A, outward currents were activated in the presence of 30 mm TEA using depolarizing steps (from −70 to +25 mV in 5 mV increments, 400 ms) following a conditioning step to −90 mV (340 ms). Responses included a transient (IA, arrow) and a TEA-insensitive sustained component (IKDR, arrowheads) (a). Using a conditioning step to −40 mV, the same depolarizing steps resulted only in the activation of IKDR (b). IA was then electronically isolated by digitally substracting traces in a and b (c). B, representative example of the rapid rate of activation of IA following a command potential to −10 mV. C, plot of the normalized chord conductance versus the command potential was created, and a Boltzmann function was fitted to the I–V plot. The mean half-activation potential was −24.5 ± 1.6 mV (n= 23), with a slope factor of 11.7 ± 0.6 mV.

Activation properties of IA in PVN-RVLM neurones

As previously described in other neuronal types (Huguenard et al. 1991; Beck et al. 1992), A-type K+ currents (IA) in PVN-RVLM neurones were characterized by strong voltage dependency and rapid activation and inactivation kinetics, resulting in a transient outward current.

The voltage-dependent activation properties of IA were studied in 26 PVN-RVLM neurones. Depolarizing steps of increasing amplitudes (−70 mV to +25 mV, in 5 mV increments) were used to activate IA (Fig. 2A). The mean IA peak amplitude, current density and chord conductance at +25 mV were 933.8 ± 110.8 pA, 31.7 ± 4.0 pA pF−1 and 8.3 ± 1.4 ns, respectively (see Methods). The mean IA 10–90% rise time (see Methods) was determined to be 6.1 ± 0.4 ms at a command potential of −10 mV (Fig. 2B). Plots of chord conductance versus command potential were generated (see Methods), and the voltage-dependent properties of activation of IA were calculated using a Boltzmann fit (Fig. 2C). The mean IA activation threshold was −48.9 ± 1.4 mV, and the half-activation voltage was −24.5 ± 1.6 mV, with a slope factor of 11.7 ± 0.6 mV.

Inactivation properties of IA in PVN-RVLM neurones

The voltage- and time-dependent inactivation properties of IA were studied in 35 PVN-RVLM neurones. The time dependence of inactivation of IA was studied using a command pulse to −10 mV (300 ms) from a conditioning step of either −50 mV or −45 mV of successively longer durations (10–200 ms, 10 ms increments). Plots of the evoked IA amplitude as a function of the conditioning step duration were generated (see Fig. 3A). As shown, the amplitude of the evoked IA current rapidly decreased as a function of duration of the −45 mV conditioning step, reaching steady-state within a range of 80–110 ms (n= 6). Plots were fitted with a monoexponential function, and a mean time constant of 28.3 ± 3.8 ms was obtained. Similar results were observed with conditioning steps of −50 mV (results not shown).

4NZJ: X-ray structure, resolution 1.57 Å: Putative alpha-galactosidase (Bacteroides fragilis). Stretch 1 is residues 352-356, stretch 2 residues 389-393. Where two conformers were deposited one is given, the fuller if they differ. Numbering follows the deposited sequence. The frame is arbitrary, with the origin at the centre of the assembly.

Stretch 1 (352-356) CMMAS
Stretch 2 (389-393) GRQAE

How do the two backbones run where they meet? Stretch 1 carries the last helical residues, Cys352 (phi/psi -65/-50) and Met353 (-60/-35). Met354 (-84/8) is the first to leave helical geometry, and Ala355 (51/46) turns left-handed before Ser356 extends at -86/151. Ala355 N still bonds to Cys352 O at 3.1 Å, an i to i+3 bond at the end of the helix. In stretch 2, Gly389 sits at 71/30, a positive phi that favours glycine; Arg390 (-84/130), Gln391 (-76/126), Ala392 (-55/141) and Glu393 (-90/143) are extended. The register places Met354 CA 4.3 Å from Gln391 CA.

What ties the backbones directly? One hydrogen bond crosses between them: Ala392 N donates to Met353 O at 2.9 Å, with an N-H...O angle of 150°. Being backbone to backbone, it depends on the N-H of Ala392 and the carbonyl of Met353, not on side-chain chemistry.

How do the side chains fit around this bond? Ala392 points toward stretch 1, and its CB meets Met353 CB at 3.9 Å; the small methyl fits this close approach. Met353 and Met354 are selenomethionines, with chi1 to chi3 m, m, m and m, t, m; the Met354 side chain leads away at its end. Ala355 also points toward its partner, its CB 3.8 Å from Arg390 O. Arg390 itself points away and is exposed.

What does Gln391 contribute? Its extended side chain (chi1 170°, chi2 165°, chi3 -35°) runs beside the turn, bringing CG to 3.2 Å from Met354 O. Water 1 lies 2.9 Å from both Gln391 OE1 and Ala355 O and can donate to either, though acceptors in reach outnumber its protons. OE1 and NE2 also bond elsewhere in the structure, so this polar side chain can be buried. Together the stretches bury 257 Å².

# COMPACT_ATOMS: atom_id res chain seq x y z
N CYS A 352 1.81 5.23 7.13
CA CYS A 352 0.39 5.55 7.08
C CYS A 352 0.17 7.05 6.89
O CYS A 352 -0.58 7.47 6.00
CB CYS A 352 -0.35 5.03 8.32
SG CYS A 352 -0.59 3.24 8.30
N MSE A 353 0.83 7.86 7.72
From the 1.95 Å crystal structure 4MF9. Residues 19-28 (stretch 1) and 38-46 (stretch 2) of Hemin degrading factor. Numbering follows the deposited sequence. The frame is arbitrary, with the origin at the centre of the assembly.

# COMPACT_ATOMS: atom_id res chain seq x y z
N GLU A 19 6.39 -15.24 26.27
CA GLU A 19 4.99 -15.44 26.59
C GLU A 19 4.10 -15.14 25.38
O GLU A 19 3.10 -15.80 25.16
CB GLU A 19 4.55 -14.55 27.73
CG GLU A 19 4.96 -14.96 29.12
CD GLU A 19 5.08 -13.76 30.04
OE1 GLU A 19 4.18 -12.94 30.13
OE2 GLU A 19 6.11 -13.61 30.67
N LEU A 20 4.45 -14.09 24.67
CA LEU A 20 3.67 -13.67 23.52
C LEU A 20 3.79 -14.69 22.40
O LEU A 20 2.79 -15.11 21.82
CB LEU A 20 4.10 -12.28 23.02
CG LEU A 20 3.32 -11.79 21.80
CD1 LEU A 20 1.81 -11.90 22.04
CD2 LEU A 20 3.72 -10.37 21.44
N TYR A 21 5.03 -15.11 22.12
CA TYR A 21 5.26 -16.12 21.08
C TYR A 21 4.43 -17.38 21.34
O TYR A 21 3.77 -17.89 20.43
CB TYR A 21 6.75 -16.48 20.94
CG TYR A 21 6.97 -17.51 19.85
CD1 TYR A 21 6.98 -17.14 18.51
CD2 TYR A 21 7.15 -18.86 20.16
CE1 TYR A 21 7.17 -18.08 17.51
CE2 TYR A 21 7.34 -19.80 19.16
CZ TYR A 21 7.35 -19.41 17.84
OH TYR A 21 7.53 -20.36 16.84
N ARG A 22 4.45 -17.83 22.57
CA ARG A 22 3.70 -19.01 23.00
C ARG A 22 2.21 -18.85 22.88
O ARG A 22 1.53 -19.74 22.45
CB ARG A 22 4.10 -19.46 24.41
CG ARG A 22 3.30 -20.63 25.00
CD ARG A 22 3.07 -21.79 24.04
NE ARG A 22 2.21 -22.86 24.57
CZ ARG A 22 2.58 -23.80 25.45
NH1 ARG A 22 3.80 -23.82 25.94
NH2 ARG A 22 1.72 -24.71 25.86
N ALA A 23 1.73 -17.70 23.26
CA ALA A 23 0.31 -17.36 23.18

Figure 3.

Voltage dependence and kinetics of inactivation of IA
A, time dependence of inactivation of IA. A command pulse to −10 mV (300 ms) was applied from a conditioning step of −45 mV of successively longer durations (10–200 ms, 10 ms increments). Note that the amplitude of the evoked IA rapidly decreased as a function of the duration of the conditioning step. The inset shows a plot of the evoked IA peak amplitude as a function of the conditioning step duration. The plot was fitted with a monoexponential function, and a time constant (τ) of 27.0 ms was obtained. B, representative example of IA currents evoked by voltage steps to −10 mV from conditioning step to between −120 and −35 mV in 5 mV increments (50 ms). C, the mean normalized current amplitude was plotted against the conditioning potential and a Boltzmann function was fitted to the I–V plot. The mean half-inactivation potential was −87.4 ± 3.1 mV (n= 21), with a slope factor of 13.1 ± 0.5 mV. Inset, a single exponential function (thick line) was fitted to the IA decay phase. The mean time constant of inactivation (τ) was 33.9 ± 3.0 ms at a command potential of −10 mV. D, when the mean normalized IA amplitude obtained with the voltage-dependent activation (s) and inactivation (▪) protocols are plotted together as a function of the command potential, a region of overlap between −50 mV and −35 mV is observed (grey area). Note that the plots were expanded to better depict the overlapping region. Inset, summary data showing that blockade of IA with 5 mm 4-AP induced a significant membrane depolarization (*P < 0.005, n= 4). Neurones were current clamped at ∼−50 mV.

The voltage dependence of inactivation was then studied. To remove variable amounts of IA inactivation, neurones were depolarized using a command pulse to −10 mV, from a range of conditioning steps (−120 to −35 mV, 5 mV increments, 50 ms duration), preceded by a fixed pulse to −40 mV (65 ms) (Fig. 3B). I–V plots were generated and fitted with a Boltzmann function, and the voltage-dependent inactivation properties were then calculated (see Methods) (Fig. 3C). The mean IA half-inactivation potential was −87.4 ± 3.1 mV, with a slope factor of 13.1 ± 0.5 mV. Similar values were obtained when conditioning steps were prolonged in duration from 50 ms to 115, 120 and 150 ms (results not shown).